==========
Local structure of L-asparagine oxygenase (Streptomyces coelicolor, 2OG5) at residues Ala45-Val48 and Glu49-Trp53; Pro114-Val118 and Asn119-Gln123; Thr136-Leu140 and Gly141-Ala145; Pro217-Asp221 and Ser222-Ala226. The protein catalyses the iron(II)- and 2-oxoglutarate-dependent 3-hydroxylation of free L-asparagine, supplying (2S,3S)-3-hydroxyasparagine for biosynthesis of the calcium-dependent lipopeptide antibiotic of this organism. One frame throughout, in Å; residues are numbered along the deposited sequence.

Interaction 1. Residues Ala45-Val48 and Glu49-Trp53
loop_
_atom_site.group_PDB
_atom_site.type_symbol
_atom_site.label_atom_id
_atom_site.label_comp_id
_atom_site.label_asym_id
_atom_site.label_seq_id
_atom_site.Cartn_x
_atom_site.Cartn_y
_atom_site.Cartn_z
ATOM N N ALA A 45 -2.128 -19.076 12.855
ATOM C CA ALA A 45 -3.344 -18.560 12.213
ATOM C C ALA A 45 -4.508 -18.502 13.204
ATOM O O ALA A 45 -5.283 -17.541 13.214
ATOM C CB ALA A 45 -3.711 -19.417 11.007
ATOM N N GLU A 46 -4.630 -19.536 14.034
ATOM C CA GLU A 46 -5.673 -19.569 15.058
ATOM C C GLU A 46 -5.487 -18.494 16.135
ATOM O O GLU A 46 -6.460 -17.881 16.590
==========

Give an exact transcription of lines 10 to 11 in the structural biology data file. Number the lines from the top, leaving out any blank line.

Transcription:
_atom_site.Cartn_x
_atom_site.Cartn_y